Not long ago I tested the CZ P-01, a DA/SA semi-automatic pistol with a decocking action in 9mm. This is the compact alloy frame version of the CZ 75 pistol, with an improved alloy frame, M3 rail and checkered rubber grips. The CZ-P-01 is the NATO SPEC pistol adopted by the Czech National Police, which excelled the U.S. Army 15,000 round MRBF (Mean Rounds Between Failure) test. The P-01 is the only NATO SPEC pistol available to the public.
I did not fire 15,000 rounds for this article, but my +P load test had a 0-percent failure rate after depleting my 9mm stocks.
I did stack up a lot of compelling arguments as to why we like CZ 75s and why the P-01 is one of the best variations of the CZ 75.
All of the parts of the P-01 are interchangeable with the P-06, which is a P-01 in a .40 S&W version. This is a testament to the manufacturing consistency, as no fitting is required to make a complete caliber change. Although my P-01 turned out to be the most spartan handgun I have handled in a while, it had features that made it a better choice in a firefight than most of the guns I own.
I also tested the CZ 75 Kadet Adapter, which turns most guns in the CZ-USA model line into a .22 LR trainer. It wasn’t necessarily designed for this model CZ 75 Compact, but only because the magazines are a little long for the grips. If someone hadn’t pointed this out, I wouldn’t have known. This product allowed me to shoot boxes upon boxes of .22 LR bullets, and I strongly recommend that it be part of the law enforcement training package.
The CZ 75 is one of the most recognized and used service pistols in the world. Built by Ceska Zbrojovka, it is distributed in the United States by CZ-USA. The CZ 75 design has its roots in a company that has been in the small arms industry since 1936. When the CZ-75 design made it to the United States in the mid 1970s, competitive shooters snatched them up, adding to the pistol’s mystique. I snatched one up years later, and used it in police academy.
The P-01 has a short recoil operated handgun with a cam action that tilts the barrel down when it unlocks. The feed ramp is integral with the cam and the barrel barely tilts to unlock the action, compared to many other pistol designs. This is a reliable design. Less movement, less wear.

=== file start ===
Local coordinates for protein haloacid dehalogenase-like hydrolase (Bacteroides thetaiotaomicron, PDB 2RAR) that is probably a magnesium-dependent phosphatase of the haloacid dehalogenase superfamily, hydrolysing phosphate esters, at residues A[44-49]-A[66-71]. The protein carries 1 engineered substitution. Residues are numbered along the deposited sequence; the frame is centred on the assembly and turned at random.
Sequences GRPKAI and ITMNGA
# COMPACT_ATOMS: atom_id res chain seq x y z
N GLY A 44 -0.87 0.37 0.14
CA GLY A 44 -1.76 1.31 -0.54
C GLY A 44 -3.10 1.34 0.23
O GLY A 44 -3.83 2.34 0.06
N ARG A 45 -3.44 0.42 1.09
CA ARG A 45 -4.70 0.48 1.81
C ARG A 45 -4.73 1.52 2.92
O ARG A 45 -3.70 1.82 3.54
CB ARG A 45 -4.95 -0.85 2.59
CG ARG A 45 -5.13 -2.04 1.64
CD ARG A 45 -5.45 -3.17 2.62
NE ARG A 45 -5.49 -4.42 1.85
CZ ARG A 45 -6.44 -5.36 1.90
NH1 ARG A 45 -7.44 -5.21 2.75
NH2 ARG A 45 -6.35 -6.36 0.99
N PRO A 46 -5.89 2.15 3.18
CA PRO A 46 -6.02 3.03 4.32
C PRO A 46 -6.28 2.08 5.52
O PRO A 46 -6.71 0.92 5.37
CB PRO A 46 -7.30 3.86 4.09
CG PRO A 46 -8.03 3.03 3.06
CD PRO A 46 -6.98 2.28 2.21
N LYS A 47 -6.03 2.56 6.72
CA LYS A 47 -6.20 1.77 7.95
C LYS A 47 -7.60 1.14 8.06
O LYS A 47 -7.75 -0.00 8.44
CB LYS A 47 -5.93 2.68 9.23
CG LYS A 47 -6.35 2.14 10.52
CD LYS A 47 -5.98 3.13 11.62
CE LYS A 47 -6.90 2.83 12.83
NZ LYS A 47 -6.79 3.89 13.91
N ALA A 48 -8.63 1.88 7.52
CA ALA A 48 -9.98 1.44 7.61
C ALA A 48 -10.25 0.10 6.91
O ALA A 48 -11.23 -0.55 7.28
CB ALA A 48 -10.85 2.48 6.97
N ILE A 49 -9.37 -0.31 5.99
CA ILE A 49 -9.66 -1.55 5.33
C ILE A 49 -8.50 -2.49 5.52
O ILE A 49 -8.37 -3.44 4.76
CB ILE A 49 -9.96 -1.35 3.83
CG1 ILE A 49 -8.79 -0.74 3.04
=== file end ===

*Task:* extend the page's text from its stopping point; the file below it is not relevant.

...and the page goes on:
Several design attributes make all CZ 75s inherently accurate. The cam action of the locking mechanism allows the barrel lugs to mate with the recesses in the slide with little variance, positioning the barrel in relation to the sights consistently. The frame rails are on the outside of the slide and run nearly its entire length. While some tilt barrel designs have to allow a lot of pivot area at the front of the barrel to ensure reliability, the CZ 75 doesn’t need a lot of barrel play, which explains why this kind of gun dominated pistol competitions for many years.
The fact that the rails ride outside the slide gives the P-01 a little more “meat” where one would like a working gun to be durable. The contour at the web of the hand makes it virtually impossible to suffer “slide bite” at the web or the thumbs. Even short thumbs like mine can access the slide release and the magazine release, which, incidentally, is reversible.
The downside of a slide that is surrounded by frame is when users like me do misfire drills. I reach over the top, close to the body. There is less slide to pinch with the fingers; it’s worse with meatier fingers. It takes practice.
This gun’s utility rail differs from the original design and adds to the aesthetically pleasing lines. The best part of the CZ 75 design is something that was likely part deliberate, part luck. Almost anyone who shoots one, fits one — large or small. Most owners will tell you, “It just fits my hand.” It has a lot to do with the grip angle and the beavertail. It also has to do with the beveled area surrounding the trigger. This is the most compelling reason why we like CZ 75s.